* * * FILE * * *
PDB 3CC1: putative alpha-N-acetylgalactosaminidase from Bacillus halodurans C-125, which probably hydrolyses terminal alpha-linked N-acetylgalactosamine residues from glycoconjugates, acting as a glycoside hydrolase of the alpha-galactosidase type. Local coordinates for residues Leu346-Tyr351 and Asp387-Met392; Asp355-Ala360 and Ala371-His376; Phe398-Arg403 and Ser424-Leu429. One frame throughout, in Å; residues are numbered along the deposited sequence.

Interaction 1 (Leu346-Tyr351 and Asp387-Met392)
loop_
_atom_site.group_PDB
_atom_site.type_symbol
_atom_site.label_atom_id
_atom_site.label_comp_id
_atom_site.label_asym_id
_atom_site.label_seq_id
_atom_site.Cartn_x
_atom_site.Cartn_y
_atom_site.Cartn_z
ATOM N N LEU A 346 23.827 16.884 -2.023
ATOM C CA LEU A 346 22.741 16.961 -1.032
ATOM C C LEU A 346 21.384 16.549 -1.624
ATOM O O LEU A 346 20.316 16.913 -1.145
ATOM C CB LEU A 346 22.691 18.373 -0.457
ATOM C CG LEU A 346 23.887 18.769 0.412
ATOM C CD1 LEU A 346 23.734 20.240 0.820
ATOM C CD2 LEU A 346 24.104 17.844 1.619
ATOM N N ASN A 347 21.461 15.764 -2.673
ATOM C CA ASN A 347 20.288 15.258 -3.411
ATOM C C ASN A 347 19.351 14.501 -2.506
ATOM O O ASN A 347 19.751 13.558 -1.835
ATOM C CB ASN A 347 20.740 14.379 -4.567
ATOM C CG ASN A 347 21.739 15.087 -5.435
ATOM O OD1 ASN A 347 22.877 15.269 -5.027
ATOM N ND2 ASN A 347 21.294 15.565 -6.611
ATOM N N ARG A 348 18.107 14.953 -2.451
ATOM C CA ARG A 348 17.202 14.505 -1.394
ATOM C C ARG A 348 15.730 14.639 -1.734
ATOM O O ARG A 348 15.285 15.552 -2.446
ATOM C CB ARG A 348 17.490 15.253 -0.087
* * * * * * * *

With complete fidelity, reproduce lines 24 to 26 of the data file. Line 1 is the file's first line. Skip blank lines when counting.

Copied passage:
ATOM O O ASN A 347 19.751 13.558 -1.835
ATOM C CB ASN A 347 20.740 14.379 -4.567
ATOM C CG ASN A 347 21.739 15.087 -5.435